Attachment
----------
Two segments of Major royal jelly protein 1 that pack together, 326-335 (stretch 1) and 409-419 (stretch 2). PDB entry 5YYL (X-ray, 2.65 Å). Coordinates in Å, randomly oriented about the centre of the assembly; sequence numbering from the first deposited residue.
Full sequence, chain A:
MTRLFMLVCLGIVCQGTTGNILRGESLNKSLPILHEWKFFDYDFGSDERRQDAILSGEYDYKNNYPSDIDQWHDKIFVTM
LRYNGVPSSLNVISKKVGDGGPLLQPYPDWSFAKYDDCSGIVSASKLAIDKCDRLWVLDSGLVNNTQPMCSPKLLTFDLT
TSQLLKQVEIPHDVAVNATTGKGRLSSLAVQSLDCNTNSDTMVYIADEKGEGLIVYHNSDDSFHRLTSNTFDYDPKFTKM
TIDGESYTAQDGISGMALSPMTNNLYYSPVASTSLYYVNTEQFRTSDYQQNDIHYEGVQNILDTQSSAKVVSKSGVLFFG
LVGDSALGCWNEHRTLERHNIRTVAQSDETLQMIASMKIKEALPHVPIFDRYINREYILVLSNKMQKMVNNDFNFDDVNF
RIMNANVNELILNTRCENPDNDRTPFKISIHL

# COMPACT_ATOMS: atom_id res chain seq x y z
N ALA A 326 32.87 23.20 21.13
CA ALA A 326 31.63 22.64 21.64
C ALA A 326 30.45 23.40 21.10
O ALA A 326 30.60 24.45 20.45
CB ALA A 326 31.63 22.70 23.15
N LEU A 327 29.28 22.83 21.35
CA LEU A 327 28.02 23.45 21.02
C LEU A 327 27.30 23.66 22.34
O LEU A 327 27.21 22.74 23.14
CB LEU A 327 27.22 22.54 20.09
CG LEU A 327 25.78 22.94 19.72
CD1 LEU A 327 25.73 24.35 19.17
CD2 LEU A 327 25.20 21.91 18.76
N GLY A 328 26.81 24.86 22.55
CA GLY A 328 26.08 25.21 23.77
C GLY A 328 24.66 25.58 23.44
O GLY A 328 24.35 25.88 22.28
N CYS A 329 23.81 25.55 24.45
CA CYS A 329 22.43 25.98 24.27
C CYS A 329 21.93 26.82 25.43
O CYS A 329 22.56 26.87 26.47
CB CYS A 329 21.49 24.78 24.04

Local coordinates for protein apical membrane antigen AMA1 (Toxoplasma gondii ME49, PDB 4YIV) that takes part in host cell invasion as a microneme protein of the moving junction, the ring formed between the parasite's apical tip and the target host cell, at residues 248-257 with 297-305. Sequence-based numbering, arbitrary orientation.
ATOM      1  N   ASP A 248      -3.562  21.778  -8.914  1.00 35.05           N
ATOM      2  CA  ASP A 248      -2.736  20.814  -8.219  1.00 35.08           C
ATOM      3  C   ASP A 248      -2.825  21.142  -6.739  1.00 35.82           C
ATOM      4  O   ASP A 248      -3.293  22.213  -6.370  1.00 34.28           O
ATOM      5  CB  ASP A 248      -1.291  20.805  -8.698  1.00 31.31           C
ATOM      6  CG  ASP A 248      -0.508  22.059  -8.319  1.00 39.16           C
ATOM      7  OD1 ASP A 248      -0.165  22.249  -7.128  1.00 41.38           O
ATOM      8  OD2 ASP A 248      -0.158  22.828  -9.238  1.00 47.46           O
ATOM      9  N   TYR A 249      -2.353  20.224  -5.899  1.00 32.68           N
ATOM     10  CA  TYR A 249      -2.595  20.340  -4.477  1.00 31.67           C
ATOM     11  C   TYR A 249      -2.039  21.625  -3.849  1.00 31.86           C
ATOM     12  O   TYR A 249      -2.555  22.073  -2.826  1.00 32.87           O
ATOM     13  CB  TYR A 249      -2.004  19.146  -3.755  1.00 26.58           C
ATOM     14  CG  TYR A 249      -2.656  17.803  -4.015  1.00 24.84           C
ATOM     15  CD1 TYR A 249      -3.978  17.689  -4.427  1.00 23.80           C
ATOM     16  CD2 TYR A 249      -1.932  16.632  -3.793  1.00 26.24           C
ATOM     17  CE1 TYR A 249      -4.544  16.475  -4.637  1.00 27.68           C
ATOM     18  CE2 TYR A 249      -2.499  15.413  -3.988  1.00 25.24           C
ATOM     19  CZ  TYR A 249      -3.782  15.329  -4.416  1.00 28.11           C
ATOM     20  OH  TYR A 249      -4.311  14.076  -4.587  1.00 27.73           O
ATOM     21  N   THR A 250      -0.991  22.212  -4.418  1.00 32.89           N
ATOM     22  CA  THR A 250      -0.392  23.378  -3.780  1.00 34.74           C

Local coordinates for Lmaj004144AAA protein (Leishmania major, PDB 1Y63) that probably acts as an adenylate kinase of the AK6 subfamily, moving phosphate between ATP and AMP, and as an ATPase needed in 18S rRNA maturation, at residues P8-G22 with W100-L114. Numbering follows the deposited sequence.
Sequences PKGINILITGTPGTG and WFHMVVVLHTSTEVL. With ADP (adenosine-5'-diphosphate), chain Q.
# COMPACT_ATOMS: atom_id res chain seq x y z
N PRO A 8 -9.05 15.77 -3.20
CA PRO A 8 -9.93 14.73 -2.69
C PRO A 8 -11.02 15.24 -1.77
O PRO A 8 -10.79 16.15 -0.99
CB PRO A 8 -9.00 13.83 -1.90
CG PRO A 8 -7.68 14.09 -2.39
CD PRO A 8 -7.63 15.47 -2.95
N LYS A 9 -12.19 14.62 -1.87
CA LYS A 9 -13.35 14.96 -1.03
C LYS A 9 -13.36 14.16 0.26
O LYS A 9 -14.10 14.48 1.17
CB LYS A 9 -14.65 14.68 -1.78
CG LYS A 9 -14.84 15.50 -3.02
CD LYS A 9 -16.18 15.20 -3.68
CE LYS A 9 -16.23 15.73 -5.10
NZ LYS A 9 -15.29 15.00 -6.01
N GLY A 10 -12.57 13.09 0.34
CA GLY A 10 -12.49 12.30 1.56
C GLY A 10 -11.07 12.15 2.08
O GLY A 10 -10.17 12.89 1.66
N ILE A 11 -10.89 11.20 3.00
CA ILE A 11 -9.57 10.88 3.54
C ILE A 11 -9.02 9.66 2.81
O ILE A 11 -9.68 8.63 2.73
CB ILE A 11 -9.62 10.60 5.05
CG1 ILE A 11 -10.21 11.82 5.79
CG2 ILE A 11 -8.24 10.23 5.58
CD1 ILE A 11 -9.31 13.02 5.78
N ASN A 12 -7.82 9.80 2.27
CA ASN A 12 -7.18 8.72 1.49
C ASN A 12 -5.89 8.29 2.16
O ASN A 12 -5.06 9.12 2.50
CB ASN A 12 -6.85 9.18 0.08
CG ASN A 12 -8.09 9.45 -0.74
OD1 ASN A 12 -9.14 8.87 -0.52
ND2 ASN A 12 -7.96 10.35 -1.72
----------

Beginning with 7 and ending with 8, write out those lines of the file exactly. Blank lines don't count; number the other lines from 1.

LVGDSALGCWNEHRTLERHNIRTVAQSDETLQMIASMKIKEALPHVPIFDRYINREYILVLSNKMQKMVNNDFNFDDVNF
RIMNANVNELILNTRCENPDNDRTPFKISIHL